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Barry Boehm, Jo Ann Lane, Supannika Koolmanojwong, and Richard Turner have released a new book on the latest incarnation of Barry’s spiral model. The Incremental Commitment Spiral Model: Principles and Practices for Successful Systems and Software. Incorporating nearly 30 years of experience and evolution of the concept, the ICSM is a framework particularly suited for today’s evolving system acquisition and development environment. Based on four key principles, the book provides specific guidance on how to generate and evolve life-cycle process assets to best fit your organization’s diverse and changing needs. Through relevant examples, it demonstrates ICSM’s potential for reducing rework and technical debt, improving maintainability, handling emergent requirements, and raising assurance levels.
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The President’s Council of Advisors on Science and Technology (PCAST) released a report to the President, Better Health Care and Lower Costs: Accelerating Improvement through Systems Engineering. The report comes at a critical time for the United States and for the health-care system in particular, with millions of Americans recently gaining health-care coverage due to the Affordable Care Act (ACA).

At the same time, the health-care system is challenged by rising costs, which now approach a fifth of the United States’ gross domestic product (GDP). A significant portion of those costs, however, does not produce better health or quality of care. In consultation with a working group including experts from the health and engineering sectors, PCAST, in its new report, identifies a comprehensive set of recommendations to address these cost and quality challenges, including through an interdisciplinary approach known as systems engineering.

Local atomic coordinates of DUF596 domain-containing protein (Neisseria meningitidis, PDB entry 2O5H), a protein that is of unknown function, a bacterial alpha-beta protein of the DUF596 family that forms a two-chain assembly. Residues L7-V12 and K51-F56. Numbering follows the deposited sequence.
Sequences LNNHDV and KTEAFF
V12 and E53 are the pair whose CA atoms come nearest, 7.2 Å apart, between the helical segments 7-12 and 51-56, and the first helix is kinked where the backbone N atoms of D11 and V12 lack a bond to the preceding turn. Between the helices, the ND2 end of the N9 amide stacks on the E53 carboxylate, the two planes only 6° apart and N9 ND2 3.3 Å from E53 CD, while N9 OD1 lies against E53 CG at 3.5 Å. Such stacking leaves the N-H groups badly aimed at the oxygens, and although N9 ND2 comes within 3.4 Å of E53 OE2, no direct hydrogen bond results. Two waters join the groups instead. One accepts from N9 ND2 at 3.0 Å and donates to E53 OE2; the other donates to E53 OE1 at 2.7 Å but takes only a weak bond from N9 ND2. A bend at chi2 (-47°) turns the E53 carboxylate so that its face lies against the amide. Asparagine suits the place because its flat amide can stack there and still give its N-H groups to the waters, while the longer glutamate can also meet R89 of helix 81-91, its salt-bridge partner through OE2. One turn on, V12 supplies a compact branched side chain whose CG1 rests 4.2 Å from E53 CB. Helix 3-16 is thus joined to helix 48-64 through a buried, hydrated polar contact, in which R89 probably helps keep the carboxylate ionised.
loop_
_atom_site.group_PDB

·         Read the fact sheet here.

·         Read the full report here.

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On April 7, 2014, Stevens Institute of Technology, the legal entity that manages the Systems Engineering Research Center (SERC), a Department of Defense sponsored University Affiliated Research Center, signed a memorandum of understanding (MOU) with International Council on Systems Engineering (INCOSE) to conduct research that the SERC’s Helix project and INCOSE will jointly perform on the data collected from the INCOSE Systems Engineering Professional Certification Program (SEP).

Stevens and INCOSE have long shared a mutual commitment to support and accelerate knowledge growth in the systems arena, and earlier, on April 5, 2014, the two organizations signed a strategic agreement to promote collaborative and joint activities in systems-related research, education, and knowledge creation and dissemination.

For more information, see: http://www.stevens.edu/news/content/stevens-signs-memorandum-understanding-incose-collaborative-research-systems-engineering

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Our nation and the Department of Defense are at a strategic crossroads—the funds available to the Department (and government in general) are decreasing, while the complexity and depth of national security challenges are growing. The preservation and advancement of technology superiority requires heightened levels of cooperation, coordination, and collaboration between all members of the DoD Research and Engineering (R&E) Enterprise. Given these new challenges, the Assistant Secretary of Defense for Research & Engineering recently released the DoD Research and Engineering Enterprise Strategic Guidance.

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A 10-member team of capstone design students from The University of Alabama in Huntsville (UAH) has created a torpedo-like device with the goal of stopping suspect sailboats while they are under engine power by fouling their propellers.

Advised by Mechanical and Aerospace Engineering lecturer Dr. Christina Carmen and headed by team leader Dustin Coffman, the students are working on the Dept. of Defense project for the U.S. Special Operations Forces (USSOF). The project is made possible through the Stevens Institute of Technology (SIT) Systems Engineering Research Center (SERC).

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